Hugin, BCRO, GOP Allies from Around NJ, Set Sights on 2023 Opportunities

Key Republican leaders took stock of the 2022 elections last night at the Bergen County Republican Organization’s (BCRO) Pasta and Politics fundraiser, as they refashion an attack plan for the 2023 legislative election cycle.

Republicans won control of the U.S. House of Representatives this year, but could not grab hold of the U.S. Senate. The net gain of eight Republican seats in the House fell short of expected gains. Many politics watchers anticipated a Republican wave on par with the Democrats’ 1982 performance of 26 gained seats, likening then-President Ronald Reagan’s midterm blues to those of sitting President Joe Biden.

Republican State Party Chairman Bob Hugin acknowledged disappointment. He cited the challenge of Republicans to close the gap with independent voters, 28% of whom identified themselves as galvanized to vote against the specter of former President Donald J. Trump. He noted Democrats’ effectiveness in corralling the message of “women’s rights” in the aftermath of the U.S. Supreme Court’s decision to reverse Roe v. Wade. The GOP must to develop an effective messaging counterpunch on this issue, Hugin said.

The state GOP chairman celebrated the CD-7 victory by former state Senate Republican Leader Tom Kean, Jr., who ousted incumbent Democrat U.S. Rep. Tom Malinowski. He also rejoiced over Republicans, led by Chairman (and state Senator) Mike Testa, taking charge of Cumberland County. The GOP, Hugin underscored, now ten of 21 New Jersey counties.

Looking ahead, the chairman celebrated the legislative map secured as part of a redistricting compromise, which “We believe is a fairer map,” and puts the GOP in position to record more victories next year.

For his part, host Chairman Jack Zisa underscored the need for Republicans to step up early voting/vote-by-mail efforts. Zisa noted that incumbent Democratic County Executive Jim Tedesco harvested 48K early votes, compared to 18K for GOP challenger Todd Caliguire, who lost by 30K votes.

Decrying the disparity, Zisa vowed “time, energy and money in that direction [early voting].”

Hugin agreed, likewise promising stepped-up “vote-by-mail” dedication.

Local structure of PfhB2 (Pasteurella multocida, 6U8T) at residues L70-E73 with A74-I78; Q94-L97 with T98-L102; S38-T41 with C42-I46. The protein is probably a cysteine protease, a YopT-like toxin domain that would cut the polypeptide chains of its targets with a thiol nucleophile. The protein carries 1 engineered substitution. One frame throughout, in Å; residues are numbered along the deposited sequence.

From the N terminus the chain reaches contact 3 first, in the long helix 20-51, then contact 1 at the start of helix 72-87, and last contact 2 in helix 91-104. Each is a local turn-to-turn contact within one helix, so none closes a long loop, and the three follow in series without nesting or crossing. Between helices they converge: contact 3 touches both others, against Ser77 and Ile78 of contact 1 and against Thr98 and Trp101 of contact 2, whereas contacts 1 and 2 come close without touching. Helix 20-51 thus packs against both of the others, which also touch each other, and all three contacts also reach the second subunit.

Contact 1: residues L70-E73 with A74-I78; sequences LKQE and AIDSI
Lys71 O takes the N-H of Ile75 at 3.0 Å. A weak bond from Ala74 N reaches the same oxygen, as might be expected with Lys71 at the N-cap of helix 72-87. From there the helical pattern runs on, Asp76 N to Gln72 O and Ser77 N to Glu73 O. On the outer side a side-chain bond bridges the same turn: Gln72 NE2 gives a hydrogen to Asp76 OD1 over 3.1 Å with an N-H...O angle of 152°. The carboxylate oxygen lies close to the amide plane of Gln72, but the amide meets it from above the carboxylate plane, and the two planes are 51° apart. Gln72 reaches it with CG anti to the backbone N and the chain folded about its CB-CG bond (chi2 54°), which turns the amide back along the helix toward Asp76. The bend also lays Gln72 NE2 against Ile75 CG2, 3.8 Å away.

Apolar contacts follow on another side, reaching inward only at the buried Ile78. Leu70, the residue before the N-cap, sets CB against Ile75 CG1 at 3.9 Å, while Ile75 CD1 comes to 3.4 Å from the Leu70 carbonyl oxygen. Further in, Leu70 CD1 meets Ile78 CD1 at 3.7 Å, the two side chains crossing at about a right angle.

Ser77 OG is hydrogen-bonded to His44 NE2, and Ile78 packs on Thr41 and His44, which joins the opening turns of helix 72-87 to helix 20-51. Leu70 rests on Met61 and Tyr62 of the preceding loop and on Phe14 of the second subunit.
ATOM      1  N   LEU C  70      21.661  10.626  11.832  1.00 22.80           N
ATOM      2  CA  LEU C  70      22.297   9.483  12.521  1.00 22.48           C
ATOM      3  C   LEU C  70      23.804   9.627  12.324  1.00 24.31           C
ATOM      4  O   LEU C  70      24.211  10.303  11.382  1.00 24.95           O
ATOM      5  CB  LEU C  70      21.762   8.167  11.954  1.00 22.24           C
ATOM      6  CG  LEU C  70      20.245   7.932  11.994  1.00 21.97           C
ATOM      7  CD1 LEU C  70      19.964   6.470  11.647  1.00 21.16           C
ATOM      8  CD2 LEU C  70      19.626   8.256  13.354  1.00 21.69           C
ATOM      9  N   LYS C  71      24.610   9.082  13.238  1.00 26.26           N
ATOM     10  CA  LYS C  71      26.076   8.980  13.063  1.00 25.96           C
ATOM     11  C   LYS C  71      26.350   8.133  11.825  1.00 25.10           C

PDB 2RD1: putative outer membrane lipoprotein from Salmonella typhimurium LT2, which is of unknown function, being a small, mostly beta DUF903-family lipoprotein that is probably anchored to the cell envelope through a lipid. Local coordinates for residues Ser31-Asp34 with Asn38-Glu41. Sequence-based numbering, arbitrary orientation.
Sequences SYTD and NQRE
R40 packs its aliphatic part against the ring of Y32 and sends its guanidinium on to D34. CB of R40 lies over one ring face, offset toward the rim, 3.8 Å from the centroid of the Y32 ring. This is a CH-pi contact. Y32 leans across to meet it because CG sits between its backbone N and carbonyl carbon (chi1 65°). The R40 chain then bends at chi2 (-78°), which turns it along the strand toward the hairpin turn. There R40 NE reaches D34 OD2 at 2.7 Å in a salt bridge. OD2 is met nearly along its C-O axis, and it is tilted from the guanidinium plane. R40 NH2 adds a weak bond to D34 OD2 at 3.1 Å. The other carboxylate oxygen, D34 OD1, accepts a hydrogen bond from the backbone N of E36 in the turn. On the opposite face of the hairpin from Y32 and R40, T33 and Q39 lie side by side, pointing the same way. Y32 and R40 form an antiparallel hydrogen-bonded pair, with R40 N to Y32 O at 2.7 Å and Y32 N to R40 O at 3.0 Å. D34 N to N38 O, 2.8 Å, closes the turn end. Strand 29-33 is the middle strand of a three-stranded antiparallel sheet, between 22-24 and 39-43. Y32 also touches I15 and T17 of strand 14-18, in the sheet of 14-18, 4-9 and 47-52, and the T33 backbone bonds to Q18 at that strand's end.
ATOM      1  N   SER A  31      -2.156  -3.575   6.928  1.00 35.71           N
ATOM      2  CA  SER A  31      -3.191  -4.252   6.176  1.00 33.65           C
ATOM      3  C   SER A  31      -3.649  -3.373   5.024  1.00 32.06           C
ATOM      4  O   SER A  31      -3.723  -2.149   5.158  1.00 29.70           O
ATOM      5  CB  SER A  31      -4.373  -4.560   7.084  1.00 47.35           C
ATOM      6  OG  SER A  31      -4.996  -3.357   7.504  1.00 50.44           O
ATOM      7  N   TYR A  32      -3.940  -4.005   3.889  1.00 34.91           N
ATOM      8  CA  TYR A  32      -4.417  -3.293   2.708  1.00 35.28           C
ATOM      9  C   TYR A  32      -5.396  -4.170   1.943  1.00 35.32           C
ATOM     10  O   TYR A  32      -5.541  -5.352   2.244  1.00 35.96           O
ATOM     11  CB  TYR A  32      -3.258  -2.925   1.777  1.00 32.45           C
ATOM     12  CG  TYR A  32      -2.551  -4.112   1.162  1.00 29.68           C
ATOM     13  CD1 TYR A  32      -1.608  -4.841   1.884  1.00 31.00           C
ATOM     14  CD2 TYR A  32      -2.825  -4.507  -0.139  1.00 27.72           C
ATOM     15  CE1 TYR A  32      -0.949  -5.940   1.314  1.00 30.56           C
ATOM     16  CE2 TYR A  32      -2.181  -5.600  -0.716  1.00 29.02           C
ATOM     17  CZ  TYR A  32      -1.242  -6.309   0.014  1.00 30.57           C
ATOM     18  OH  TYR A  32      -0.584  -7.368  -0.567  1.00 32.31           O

A panel moderated by InsiderNJ featured 2021 Republican nominee for Governor Jack Ciattarelli, Senate Republican Leader Steve Oroho, Assembly Republican Leader John DiMaio, and state Senator Holly Schepisi of Bergen County.

Oroho and DiMaio both emphasized their desire to score legislative majorities. The former needs five wins, and cited 2, 11, 14, 16 and 38 as his targets. DiMaio, overseeing a GOP caucus with a 34-46 disadvantage, sees the same battle lines.

“We need 21 seats,” said Oroho. “When you’re in the majority, you control everything.”

“I understand relationships,” DiMaio added, speaking to the pretty good relations in Trenton between Democratic and Republican leadership. But when D flips to R seats, “You get better relationships,” the leader added.

Assessing the underwhelming 2022 results for her party, Schepisi did point out that she speaks to NJ voters, among them many women, who say they’re done with Republicans until the party can disengage from Donald Trump. For his part, Ciattarelli cited his three percentage point loss last year in a state with a million more Democrats than Republicans (a shocking near win against a powerful Democratic incumbent) and emphasized the GOP’s strength in economic arguments and addressing people’s continuing worries about high property taxes and inflation. Instead of allowing Democrats to distract by nationalizing contests, the NJ GOP must sty focused on New Jersey, Ciattarelli said.

Other leaders in attendance at the event included state Senator Kristin Corrado (R-40), Assemblyman Chris DePhillips, Assemblyman Bob Auth (R-39), Assemblywoman DeAnne DeFuccio, and Essex County GOP Chairman Al Barlas, tapped for a vacant LD-40 Assembly seat.



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